The photos in the fourth row show Ouida holding two dogs (left photo) and Basil wearing puffy pants and holding two dogs (right photo). They may be the same dogs that are seen in this photo with Rodion, Ouida and Basil:
We don’t know whose dogs they are. It seems unlikely that Basil and Ouida would have adopted pets when they were only temporarily living in England. Or perhaps they intended to stay?
The next image shows eight photos that appear to be taken in and around Buckinghamshire.
The two photos in the first row are of Ouida and the two dogs. The name “Ouida” appears below the photo on the left, but I cannot make out the words written below the photo on the right.
In the second row, the photo on the left is Basil with the two dogs. The photo on the right shows a street, possibly a street in the village of Penn.
Below the left photo in the third row Basil has written “Penn Church,” followed by a date that is illegible. The church is actually called Holy Trinity Church, and is at least 800 years old.
The photo on the right shows Hughendon Church, also known as St. Michael and All Angels Church. It is located in Buckinghamshire near High Wycombe.
The two photos in the bottom (or fourth) row are of nearby Hughendon Manor, once home to Britain’s Prime Minister Benjamin Disraeli.
The next image also contains photos that appear to be taken in and around Buckinghamshire.
The two photos in the first row are labeled “Sunsets Penn Bucks.”
The two photos in the second row are labeled “Beaconsfield Bucks.” Beaconsfield is a town about three miles from Penn.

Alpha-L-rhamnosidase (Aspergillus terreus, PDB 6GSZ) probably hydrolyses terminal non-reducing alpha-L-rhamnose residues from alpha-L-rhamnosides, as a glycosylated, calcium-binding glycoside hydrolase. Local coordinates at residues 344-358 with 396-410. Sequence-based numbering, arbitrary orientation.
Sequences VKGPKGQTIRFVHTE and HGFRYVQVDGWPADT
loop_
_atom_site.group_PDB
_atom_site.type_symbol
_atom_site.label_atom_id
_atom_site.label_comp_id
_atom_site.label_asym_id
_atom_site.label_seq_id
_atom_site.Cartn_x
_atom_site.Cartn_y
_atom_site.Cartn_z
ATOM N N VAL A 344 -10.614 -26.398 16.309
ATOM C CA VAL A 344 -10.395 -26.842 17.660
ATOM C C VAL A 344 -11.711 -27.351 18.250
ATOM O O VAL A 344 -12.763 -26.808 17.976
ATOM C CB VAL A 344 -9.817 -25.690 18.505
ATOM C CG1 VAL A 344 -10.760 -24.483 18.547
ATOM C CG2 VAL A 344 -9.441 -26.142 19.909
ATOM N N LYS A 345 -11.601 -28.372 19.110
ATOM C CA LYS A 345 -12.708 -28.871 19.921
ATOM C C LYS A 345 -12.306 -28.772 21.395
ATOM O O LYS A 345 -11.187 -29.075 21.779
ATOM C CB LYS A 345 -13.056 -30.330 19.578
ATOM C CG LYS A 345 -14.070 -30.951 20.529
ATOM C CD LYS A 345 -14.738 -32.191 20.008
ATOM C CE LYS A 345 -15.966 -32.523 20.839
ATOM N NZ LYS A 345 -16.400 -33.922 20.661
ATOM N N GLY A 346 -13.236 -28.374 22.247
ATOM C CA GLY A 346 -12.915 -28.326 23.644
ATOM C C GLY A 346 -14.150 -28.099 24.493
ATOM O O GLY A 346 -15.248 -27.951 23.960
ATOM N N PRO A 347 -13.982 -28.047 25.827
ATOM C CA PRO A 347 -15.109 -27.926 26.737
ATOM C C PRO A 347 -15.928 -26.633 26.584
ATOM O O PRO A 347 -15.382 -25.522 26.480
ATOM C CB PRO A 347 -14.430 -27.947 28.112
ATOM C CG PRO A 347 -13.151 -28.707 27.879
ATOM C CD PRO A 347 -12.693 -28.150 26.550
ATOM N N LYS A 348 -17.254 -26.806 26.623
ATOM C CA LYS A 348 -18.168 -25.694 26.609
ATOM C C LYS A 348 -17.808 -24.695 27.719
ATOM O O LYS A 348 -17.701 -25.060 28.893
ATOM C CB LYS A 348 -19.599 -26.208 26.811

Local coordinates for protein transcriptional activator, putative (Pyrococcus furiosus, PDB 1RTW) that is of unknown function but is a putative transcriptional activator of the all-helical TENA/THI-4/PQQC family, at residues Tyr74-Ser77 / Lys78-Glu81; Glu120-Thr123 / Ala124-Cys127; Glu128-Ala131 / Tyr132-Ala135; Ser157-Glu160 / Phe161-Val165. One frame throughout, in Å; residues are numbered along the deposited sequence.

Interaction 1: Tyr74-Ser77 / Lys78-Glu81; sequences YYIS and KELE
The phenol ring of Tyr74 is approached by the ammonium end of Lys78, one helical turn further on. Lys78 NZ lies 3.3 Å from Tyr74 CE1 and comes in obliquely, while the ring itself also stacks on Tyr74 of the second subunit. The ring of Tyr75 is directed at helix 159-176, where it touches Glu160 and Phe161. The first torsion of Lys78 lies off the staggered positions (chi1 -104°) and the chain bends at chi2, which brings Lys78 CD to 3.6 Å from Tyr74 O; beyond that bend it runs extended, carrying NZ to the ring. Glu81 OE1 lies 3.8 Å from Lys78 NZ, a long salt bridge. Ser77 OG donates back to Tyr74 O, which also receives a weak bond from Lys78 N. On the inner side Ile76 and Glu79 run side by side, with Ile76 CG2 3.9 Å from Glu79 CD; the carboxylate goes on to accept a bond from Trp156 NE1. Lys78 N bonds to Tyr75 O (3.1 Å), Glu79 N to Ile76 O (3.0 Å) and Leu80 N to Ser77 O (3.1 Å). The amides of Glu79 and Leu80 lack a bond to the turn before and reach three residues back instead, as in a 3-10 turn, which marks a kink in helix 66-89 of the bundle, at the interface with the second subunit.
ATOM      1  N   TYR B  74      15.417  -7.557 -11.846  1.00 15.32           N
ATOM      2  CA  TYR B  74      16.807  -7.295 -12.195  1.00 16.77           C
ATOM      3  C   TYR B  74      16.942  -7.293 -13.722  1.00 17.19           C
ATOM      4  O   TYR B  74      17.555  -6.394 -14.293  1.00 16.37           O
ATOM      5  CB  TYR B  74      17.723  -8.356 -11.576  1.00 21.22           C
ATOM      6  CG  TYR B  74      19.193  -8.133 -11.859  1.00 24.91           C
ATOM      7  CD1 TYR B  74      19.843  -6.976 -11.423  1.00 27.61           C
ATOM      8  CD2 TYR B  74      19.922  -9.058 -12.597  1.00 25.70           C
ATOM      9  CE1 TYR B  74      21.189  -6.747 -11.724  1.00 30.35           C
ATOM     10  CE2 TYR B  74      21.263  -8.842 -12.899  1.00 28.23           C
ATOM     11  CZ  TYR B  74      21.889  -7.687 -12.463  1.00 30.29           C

The third row has two photos of buildings — one in Penn and one in Beaconsfield. But what is the significance of these buildings? Perhaps they are historic landmarks. Beaconsfield has a seventeenth-century inn called the Royal Saracen’s Head that resembles the building in Basil’s photo. Here’s a current photo:
The last two photos on this page are of Basil’s son Rodion — Rodion holding the two dogs, and Rodion next to his car.
The next page shows photos taken in Europe.
First row shows two photos below which is written “Monastery on the road to Meyerling.” I’m guessing that Basil got the spelling wrong, and he was referring to the Austrian village of Mayerling.
The second row show photos of oxen pulling a cart “On the road to Meyerling.” So why was Basil going to Mayerling?
The left photo in the third row shows a building with the word HEGYESHALOM on the facade. Hegyeshalom is a Hungarian village on the border of Hungary and Austria. This may be a photo of the train station. The photo on the right side shows a train with Ouida in the window.
I cannot read the caption to the photos in the fourth row. There’s no indication on this page of when the photos were taken. In his autobiography, Basil mentions that at the end of 1936 he and Ouida took a trip to Paris, Berlin, and Budapest after he had finished work on Love from a Stranger. Perhaps the photos are from that trip.
The next image shows two pages from the photo album. None of the photos have captions, but they appear to have been taken in the garden of the Rathbone home on Los Feliz Boulevard in Hollywood. I believe that the woman in the dark one-piece swimsuit and white swim cap is Ouida. I don’t recognize the other people. I see Bunty and Cullum, the West Highland terriers. The other dog may be Leo, the cocker spaniel.